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Notes on the Valley

By Monith Ilavarasan

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About this blog: My parents, brother, and I moved to Pleasanton when I was in the seventh grade. I then graduated from Amador Valley High School, went to college at UC Davis and started out a career in tech. After several years working in large co...  (More)

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Searching for a way to live where you work

Uploaded: May 4, 2022
Over the past year of advocating for affordable housing I met Heather (I changed her name at her request for privacy protection). Heather has been a Pleasanton resident and worker for over 20 years. She has also relied on Pleasanton’s limited affordable housing opportunities in times of need. Stories like hers aren’t often shared, and so I would like to do so.

Heather grew up on the east coast and eventually went to college to study early childhood education. One thing led to another and Heather found herself in a relationship with two children in Southern California. When the relationship turned abusive, she immediately picked up her two children and headed north to the Bay Area where she had extended family.

Initially, she didn’t have a single place to stay, so she turned to transitional housing at Tri-Valley Haven & Shepherd’s Gate in Livermore. While there, she managed to find a job as an administrative assistant in San Jose which she then commuted to every single day. After about 5 months of being incredibly persistent, she was finally able to get into Pleasanton Greens, one of the few affordable housing apartments available in the Tri-Valley at the time.

Eventually Pleasanton Greens sold to market rate developers (it is now known as Las Ventanas), and the monthly rent jumped dramatically. Due to this particular change in circumstances, she was granted entry into the Section 8 voucher program.

The Section 8 voucher program is incredibly difficult to get into if one has to wait on a standard waiting list. The current waitlist is thousands of people long and has been closed since 2015. Getting a voucher is also no guarantee of housing. The program guarantees a subsidy for rent, but upon receipt of the voucher you have sixty days to find a landlord who will accept it or you lose it.

Once again, Heather was resolved to do what she could to find housing for herself and her children. With voucher in hand she spent nights and weekends talking to property owner after owner to find one willing to rent to her and her family. She was finally able to find a townhome to rent, with just enough space for three people.

After finally settling into a period of stability she was able to revisit her passion for childhood education. After getting a foot in the door with a local middle school, she was able to land a role in special education. Given that this was her major in college and what she had studied for, it finally felt like things were coming full circle for her.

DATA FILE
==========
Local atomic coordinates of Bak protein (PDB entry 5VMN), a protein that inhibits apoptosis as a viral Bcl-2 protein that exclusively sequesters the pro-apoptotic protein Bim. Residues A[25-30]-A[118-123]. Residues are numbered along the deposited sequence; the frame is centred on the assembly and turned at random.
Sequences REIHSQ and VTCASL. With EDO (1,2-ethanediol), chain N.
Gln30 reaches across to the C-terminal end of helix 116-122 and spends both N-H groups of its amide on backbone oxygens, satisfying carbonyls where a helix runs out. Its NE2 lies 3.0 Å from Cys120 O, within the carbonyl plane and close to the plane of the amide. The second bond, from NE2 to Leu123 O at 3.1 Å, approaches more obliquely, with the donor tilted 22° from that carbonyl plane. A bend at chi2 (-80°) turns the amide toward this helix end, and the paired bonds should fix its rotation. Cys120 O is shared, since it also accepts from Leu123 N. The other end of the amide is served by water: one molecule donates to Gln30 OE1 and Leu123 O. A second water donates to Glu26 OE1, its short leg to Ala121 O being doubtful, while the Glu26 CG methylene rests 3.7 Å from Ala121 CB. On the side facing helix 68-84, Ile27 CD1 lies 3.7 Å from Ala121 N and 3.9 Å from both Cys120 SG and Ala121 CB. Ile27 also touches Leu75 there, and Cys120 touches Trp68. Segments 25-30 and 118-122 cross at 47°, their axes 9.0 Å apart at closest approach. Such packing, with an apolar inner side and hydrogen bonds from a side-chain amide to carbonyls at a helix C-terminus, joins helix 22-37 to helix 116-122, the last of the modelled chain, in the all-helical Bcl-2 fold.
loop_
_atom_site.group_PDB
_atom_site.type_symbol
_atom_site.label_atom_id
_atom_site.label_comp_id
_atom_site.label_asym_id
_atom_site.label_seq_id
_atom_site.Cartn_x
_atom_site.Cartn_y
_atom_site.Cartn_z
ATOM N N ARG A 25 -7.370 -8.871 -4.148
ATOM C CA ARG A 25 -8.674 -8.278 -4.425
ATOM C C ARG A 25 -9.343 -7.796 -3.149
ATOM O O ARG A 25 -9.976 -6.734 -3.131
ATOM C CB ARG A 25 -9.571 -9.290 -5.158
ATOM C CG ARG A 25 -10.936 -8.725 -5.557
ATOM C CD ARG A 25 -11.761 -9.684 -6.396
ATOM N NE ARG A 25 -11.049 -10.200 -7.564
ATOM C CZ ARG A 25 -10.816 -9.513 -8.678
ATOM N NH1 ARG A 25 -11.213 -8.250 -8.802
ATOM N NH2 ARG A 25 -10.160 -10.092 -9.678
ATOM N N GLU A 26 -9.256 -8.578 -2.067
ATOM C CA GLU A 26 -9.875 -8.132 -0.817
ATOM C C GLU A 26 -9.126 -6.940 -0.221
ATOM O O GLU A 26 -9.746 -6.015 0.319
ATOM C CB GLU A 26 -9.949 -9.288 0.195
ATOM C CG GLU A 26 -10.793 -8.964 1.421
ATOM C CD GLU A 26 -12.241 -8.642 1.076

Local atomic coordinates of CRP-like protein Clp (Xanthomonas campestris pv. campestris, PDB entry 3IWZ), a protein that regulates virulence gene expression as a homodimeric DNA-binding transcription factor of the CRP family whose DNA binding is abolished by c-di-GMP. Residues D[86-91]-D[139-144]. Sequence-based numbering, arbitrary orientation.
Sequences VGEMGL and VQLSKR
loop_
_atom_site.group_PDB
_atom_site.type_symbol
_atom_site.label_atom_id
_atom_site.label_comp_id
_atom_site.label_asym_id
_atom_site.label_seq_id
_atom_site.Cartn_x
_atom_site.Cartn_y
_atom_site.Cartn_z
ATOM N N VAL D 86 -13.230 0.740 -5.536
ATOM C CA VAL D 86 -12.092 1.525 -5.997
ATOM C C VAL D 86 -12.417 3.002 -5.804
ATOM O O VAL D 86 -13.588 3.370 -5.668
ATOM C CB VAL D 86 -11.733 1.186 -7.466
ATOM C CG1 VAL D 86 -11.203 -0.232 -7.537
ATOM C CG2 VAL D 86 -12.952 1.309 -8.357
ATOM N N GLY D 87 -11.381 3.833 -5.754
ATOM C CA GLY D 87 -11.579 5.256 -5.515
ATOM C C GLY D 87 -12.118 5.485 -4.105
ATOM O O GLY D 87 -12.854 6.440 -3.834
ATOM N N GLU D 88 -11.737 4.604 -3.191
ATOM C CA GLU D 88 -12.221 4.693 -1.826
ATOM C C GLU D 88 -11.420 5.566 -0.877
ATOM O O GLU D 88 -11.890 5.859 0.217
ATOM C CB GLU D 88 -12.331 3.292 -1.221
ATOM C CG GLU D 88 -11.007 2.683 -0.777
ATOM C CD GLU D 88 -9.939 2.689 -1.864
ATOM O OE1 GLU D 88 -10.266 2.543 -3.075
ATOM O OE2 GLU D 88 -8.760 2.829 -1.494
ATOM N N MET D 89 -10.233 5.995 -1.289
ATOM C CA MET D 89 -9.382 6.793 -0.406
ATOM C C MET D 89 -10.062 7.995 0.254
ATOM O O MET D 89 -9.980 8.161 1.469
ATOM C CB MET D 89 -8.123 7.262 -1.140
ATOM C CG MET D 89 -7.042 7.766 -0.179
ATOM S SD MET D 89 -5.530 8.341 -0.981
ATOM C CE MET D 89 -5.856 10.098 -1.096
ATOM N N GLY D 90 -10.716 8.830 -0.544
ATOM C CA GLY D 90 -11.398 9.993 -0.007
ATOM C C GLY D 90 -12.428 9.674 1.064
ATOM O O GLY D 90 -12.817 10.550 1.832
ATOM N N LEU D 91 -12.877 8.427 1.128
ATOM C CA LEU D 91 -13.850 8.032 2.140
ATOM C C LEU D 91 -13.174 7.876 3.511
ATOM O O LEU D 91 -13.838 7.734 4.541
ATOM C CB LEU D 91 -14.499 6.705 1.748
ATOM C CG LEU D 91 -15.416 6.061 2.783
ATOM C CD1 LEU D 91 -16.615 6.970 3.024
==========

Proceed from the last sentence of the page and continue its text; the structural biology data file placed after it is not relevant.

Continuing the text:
Even with this rental subsidy, the costs of housing were so high that Heather continued to live mostly paycheck to paycheck. A period of health issues, surgery, and disability leave made it harder to afford living in her home even with subsidized rent.

After this period of struggle and instability Heather started to pursue side projects and weekend gigs in order to build up a financial cushion for emergencies. She still continues these weekend jobs to this day in order to be ready for emergencies.

Heather continued to persevere through these times. She was also able to provide a much needed service to our schools, put her children through a solid education system, and become an active member in her community.

Thanks to her tenacity she secured a stable life for her children who are now thriving as young adults. One has a full time job and lives in Pleasanton to be close with their mother. The other is wrapping up school in the Bay Area with the aim of going into the homebuilding industry.

Heather’s story is pretty remarkable. Her perseverance was one of the biggest reasons she could access the meager housing services that were available.

The reality is that over the years it has become harder and harder to utilize Section 8 or other forms of rental assistance. They primarily rely on federal funding, and have been slashed through Democrat- and Republican-controlled governments alike.

Expanding opportunities to people just like Heather is something we should be proud of as a community. Fundamentally, we can never solve the problem by relying on the expansion of piecemeal programs like the Section 8 voucher. We must work to ensure that we support more permanent affordable housing which has base rents that working people can afford without voucher support.

People like Heather are the backbone of our community and far too many are locked out of ever seeing the fruits of the town they help build.
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